'Silent Bob' ignites the debate about airline passenger size

Consumuing Interests

February 21, 2010|By Eileen Ambrose | eileen.ambrose@baltsun.com

When movie director Kevin Smith, also known as the "Silent Bob" character in several of his films, was booted from a Southwest Airlines flight last week, the public discourse over passenger rights was inflamed.

"Truthfully, how many of us would want to be in the window seat with Kevin Smith next to us in the aisle seat?" asked Doug, one many who commented on The Baltimore Sun's Consuming Interests blog.

Countered Charlie: "It is the responsibility of corporations to serve all the people. Even those who don't meet your standards for beauty and flexibility."

Silent Bob (from the "Clerks" movies) also broke his silence, taking his battle of the bulge public on Twitter. Smith wrote: "Dear Other Airlines ... I'm in the market for a flight east this Thursday. Which one of you like fat people?"

In its defense, Southwest says it has required "customers of size" to buy two seats for decades, adding that other airlines have such policies, too.

Indeed, many do. But like those of us trying to hide a bulging belly in swimsuit season, the airlines don't exactly advertise them.

"You would be hard-pressed to find it on their Web site," says Rick Seaney, chief executive of FareCompare.com, which unearthed size policies at other airlines by searching online for terms such as "armrests," "oversize" and "seat belt extender."

Under the policies, it's not your weight that matters, but one or more of these factors: You can't fit in a single seat; can't lower the armrests or fasten a seat belt — even with an extender; or you intrude on another's seat.

Airlines developed the policies years ago because of safety, travel experts say. Passengers crammed into seats — and those around them — can't exit a row quickly in an emergency.

Yet passenger size has become more of an issue in recent years.

Before the recession, airlines posted profits with planes at 70 percent capacity because there were plenty of business travelers buying tickets at higher prices, Seaney says. Airlines had no problem then accommodating passengers needing an extra seat.

Now, space is scarcer, with airlines flying as many passengers as possible to make up for higher fuel prices and fewer business travelers, Seaney says.

But that's not the only reason that we now hear more about passenger size.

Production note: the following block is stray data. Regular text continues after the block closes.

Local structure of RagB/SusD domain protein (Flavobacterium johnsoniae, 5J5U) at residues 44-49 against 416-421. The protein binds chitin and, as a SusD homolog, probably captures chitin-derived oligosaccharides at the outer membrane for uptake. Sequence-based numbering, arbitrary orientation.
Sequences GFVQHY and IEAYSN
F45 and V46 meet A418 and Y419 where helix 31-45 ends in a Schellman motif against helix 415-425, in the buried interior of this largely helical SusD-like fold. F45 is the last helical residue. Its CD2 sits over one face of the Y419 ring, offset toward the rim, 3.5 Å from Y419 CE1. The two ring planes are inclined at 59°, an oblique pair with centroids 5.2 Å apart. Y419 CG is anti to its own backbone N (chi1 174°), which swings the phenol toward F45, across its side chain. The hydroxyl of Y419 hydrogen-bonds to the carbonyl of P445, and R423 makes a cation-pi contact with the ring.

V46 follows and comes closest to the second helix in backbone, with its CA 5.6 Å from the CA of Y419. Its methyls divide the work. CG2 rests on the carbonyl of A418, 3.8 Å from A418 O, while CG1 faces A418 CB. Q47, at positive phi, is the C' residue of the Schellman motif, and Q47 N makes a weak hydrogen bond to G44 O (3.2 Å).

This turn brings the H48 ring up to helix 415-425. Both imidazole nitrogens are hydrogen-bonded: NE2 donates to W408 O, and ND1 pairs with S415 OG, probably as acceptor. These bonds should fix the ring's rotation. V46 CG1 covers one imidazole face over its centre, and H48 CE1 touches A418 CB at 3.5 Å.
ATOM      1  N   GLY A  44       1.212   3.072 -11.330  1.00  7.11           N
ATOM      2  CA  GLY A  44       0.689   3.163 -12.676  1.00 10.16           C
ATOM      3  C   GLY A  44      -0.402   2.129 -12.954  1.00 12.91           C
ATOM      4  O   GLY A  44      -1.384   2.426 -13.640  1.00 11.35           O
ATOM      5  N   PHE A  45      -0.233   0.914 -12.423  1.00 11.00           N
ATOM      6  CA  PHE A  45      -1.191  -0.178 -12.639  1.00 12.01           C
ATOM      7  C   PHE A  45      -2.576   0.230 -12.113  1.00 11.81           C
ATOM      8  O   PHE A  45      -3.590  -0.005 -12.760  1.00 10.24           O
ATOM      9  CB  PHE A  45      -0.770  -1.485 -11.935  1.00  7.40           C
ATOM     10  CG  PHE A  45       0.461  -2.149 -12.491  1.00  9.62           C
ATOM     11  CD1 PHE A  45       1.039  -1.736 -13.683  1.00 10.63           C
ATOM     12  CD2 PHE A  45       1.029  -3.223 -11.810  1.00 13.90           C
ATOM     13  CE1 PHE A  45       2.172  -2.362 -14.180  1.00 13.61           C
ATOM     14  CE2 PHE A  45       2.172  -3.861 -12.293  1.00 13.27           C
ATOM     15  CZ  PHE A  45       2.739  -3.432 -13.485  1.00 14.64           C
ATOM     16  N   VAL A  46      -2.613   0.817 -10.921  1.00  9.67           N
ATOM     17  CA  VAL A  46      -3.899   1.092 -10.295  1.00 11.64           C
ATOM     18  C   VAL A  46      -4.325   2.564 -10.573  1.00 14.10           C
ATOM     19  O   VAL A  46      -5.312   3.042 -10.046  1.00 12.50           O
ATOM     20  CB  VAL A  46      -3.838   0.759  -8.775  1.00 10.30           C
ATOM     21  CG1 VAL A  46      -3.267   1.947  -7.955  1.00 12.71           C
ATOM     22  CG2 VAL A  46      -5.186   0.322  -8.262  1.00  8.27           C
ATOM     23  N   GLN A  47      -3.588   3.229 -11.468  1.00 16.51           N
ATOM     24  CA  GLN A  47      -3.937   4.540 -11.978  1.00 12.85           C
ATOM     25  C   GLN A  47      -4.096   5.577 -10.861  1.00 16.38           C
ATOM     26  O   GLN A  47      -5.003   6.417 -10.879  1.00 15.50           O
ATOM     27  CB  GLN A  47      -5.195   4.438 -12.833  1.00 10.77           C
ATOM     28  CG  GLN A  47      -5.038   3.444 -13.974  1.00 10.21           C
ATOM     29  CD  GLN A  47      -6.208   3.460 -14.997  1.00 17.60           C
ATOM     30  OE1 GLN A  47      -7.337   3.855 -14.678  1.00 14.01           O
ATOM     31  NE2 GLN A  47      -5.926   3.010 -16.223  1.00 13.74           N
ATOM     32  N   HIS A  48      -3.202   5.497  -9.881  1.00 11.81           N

"Americans are getting bigger," says Christopher Elliott, National Geographic Traveler's reader advocate. We can't blame the seats, either. "The seat width has been pretty consistent," Elliott says.

Airlines also are hearing more complaints from passengers who don't want a seatmate invading their space.

If you're concerned how this might affect you, check whether your airline has restrictions that would require you to buy a second seat. You will have to call the reservation center to book side-by-side seats, and many airlines charge a $15 to $25 fee for this.

With the help of FareCompare, here's a rundown of policies from major airlines:

Southwest, the largest carrier at Baltimore-Washington International Thurgood Marshall Airport, encourages passengers to buy a second seat — for the same price — if they won't be able to lower both armrests or will encroach on a neighbor's seat. If the flight has empty seats, Southwest will refund the price of the second ticket.

Continental, United, Air France, American Airlines and Alaska Airlines/Horizon Air have similar policies to Southwest.

US Airways, with many flights out of Reagan National Airport, says if an empty seat isn't available, the passenger can take a later flight that's less full and won't be charged for the spare seat. Or, the passenger can buy a second seat on a full flight, and the airline would compensate a passenger willing to give up a seat and fly later.

AirTran Airways, another major player at BWI, says it doesn't have a size policy and accommodates all.

Delta can remove passengers or refuse to transport them if they can't sit with their seat belt fastened.

Lufthansa handles size on a case-by-case basis.

Seaney, for one, wants the Federal Aviation Administration to establish a standard policy for all airlines, perhaps requiring airlines to keep an empty seat on each flight to accommodate passengers needing more room.

"It's odd. The FAA has a policy on how much room you have to give a pet in a kennel," Seaney says. "But they don't tell the airlines how much leg room, how much seat room or weight they have to give" passengers.

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